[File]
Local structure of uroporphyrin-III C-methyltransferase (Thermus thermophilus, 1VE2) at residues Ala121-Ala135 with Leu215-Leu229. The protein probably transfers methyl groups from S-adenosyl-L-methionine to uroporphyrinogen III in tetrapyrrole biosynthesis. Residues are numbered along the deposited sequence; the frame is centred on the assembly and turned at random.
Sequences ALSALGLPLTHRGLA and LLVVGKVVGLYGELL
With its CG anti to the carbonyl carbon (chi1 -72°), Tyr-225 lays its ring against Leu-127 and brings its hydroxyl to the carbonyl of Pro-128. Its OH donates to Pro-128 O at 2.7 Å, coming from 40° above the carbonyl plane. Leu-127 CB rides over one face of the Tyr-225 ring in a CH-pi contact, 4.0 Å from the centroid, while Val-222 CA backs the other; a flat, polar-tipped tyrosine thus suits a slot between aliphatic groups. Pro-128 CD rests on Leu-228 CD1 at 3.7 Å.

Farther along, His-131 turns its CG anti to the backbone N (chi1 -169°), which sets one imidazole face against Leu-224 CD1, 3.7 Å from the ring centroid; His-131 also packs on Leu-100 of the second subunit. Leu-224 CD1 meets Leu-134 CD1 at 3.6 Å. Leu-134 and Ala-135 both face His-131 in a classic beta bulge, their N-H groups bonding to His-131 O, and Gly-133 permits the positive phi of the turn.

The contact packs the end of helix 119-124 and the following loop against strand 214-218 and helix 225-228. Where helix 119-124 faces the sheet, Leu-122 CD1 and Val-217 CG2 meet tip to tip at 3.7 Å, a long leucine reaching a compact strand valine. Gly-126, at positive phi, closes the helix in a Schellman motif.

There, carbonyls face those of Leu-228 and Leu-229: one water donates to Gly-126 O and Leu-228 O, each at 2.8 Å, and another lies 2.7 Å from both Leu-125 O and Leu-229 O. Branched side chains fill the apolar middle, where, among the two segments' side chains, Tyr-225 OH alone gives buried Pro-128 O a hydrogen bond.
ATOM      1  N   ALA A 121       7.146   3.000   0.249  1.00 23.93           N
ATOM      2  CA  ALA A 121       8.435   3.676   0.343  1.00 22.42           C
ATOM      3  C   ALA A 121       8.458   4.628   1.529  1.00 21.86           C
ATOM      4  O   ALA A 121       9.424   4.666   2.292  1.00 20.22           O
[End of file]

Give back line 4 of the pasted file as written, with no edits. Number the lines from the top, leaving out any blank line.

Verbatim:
Farther along, His-131 turns its CG anti to the backbone N (chi1 -169°), which sets one imidazole face against Leu-224 CD1, 3.7 Å from the ring centroid; His-131 also packs on Leu-100 of the second subunit. Leu-224 CD1 meets Leu-134 CD1 at 3.6 Å. Leu-134 and Ala-135 both face His-131 in a classic beta bulge, their N-H groups bonding to His-131 O, and Gly-133 permits the positive phi of the turn.